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A research team in Cambridge has been awarded nearly £139,000 by the British Heart Foundation (BHF) to find out if obesity in later life may be caused by the way appetite develops in new born babies.
Until now there has been little research looking at the possibility that obesity – a major risk factor for Coronary Heart Disease (CHD) – might be linked to the content of diet at an early age. The Cambridge researchers think that the nerves and hormones that control appetite may develop differently depending on the type of food eaten, which may in turn effect the way we eat in later life.
The research team will feed one set of new born rats with a standard diet, and then feed another set with a high calorie diet, to find out how the body develops differently in the two groups. Once the differences have been identified, scientists hope that in the long term it will help determine the best diet to feed babies to promote healthy weight in adult life.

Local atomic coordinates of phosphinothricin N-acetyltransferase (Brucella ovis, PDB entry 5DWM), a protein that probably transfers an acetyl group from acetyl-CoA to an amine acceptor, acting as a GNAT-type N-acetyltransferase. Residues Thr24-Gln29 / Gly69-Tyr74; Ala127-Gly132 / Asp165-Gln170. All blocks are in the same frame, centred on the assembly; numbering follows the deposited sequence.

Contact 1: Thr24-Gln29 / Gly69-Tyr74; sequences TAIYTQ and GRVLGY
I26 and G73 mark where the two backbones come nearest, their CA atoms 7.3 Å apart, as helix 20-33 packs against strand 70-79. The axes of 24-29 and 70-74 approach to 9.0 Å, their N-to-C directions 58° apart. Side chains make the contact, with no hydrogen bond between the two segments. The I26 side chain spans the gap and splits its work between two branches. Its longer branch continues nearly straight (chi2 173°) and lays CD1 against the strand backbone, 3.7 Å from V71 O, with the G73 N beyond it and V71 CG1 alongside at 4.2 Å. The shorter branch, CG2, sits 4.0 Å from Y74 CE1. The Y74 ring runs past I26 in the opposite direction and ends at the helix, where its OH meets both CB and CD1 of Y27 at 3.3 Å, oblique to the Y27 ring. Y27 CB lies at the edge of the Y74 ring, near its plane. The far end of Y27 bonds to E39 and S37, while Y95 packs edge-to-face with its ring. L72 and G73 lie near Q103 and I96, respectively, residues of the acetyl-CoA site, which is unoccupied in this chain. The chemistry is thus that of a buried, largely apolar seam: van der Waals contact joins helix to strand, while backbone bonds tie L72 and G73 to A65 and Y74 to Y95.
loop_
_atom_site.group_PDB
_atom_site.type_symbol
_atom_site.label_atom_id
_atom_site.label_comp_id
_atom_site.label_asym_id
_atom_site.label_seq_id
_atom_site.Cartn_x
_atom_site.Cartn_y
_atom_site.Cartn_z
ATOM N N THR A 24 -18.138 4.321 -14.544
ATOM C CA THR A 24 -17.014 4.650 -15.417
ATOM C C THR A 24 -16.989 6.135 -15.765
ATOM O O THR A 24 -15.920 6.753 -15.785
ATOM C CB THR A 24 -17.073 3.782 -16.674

There is already evidence to suggest that the rate of development in a newborn baby may have long-term health effects. Babies who are born small are at an increased risk of developing high blood pressure, diabetes and cardiovascular disease. Research has shown that being underweight at birth, followed by rapid growth to an average weight by the age of seven, also increases risk of CHD.
Professor Hales, lead researcher for the BHF project, says: “We hope to find out if the way the body digests food is controlled by appetite development at a very early stage in life. Once this has been established, the next step will be to see if the same is true in humans. Hopefully, in the long term, this will help us find new ways to prevent obesity and reduce deaths from Coronary Heart Disease.”
Levels of obesity in the UK have doubled since the 1970s and are now approaching those of the United States. Obesity is closely linked to physical inactivity and together these factors account for nearly half of all deaths from CHD. Obesity is also closely linked to high blood pressure and diabetes, which are also key risk factors for CHD.
Professor Sir Charles George, Medical Director at the BHF, says: “Obesity is an increasing problem in the UK. It is well established that diet is closely linked to weight and subsequently the development of coronary heart disease. We look forward to the results of this research which will tell us more about the way appetite is controlled. Eventually this could help parents and their children choose foods that may help them avoid obesity in later life.”
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